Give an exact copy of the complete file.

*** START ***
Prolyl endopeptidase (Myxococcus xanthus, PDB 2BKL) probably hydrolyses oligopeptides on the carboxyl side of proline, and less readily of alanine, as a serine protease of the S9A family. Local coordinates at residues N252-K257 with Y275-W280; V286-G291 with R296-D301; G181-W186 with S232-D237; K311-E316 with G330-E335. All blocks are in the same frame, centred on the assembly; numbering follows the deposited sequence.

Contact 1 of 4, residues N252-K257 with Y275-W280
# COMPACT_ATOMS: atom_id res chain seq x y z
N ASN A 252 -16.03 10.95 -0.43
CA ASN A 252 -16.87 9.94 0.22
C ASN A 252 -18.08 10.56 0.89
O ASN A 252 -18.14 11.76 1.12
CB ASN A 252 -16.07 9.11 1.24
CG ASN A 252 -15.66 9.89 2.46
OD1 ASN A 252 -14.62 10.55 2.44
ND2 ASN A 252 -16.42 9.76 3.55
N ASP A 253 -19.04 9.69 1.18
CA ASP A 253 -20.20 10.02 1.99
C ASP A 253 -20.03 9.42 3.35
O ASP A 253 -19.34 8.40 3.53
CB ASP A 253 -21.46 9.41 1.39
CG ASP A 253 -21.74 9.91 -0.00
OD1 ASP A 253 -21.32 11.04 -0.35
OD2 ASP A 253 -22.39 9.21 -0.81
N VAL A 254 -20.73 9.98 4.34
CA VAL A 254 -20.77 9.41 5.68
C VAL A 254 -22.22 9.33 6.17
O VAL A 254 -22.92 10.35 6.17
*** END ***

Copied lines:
Prolyl endopeptidase (Myxococcus xanthus, PDB 2BKL) probably hydrolyses oligopeptides on the carboxyl side of proline, and less readily of alanine, as a serine protease of the S9A family. Local coordinates at residues N252-K257 with Y275-W280; V286-G291 with R296-D301; G181-W186 with S232-D237; K311-E316 with G330-E335. All blocks are in the same frame, centred on the assembly; numbering follows the deposited sequence.

Contact 1 of 4, residues N252-K257 with Y275-W280
# COMPACT_ATOMS: atom_id res chain seq x y z
N ASN A 252 -16.03 10.95 -0.43
CA ASN A 252 -16.87 9.94 0.22
C ASN A 252 -18.08 10.56 0.89
O ASN A 252 -18.14 11.76 1.12
CB ASN A 252 -16.07 9.11 1.24
CG ASN A 252 -15.66 9.89 2.46
OD1 ASN A 252 -14.62 10.55 2.44
ND2 ASN A 252 -16.42 9.76 3.55
N ASP A 253 -19.04 9.69 1.18
CA ASP A 253 -20.20 10.02 1.99
C ASP A 253 -20.03 9.42 3.35
O ASP A 253 -19.34 8.40 3.53
CB ASP A 253 -21.46 9.41 1.39
CG ASP A 253 -21.74 9.91 -0.00
OD1 ASP A 253 -21.32 11.04 -0.35
OD2 ASP A 253 -22.39 9.21 -0.81
N VAL A 254 -20.73 9.98 4.34
CA VAL A 254 -20.77 9.41 5.68
C VAL A 254 -22.22 9.33 6.17
O VAL A 254 -22.92 10.35 6.17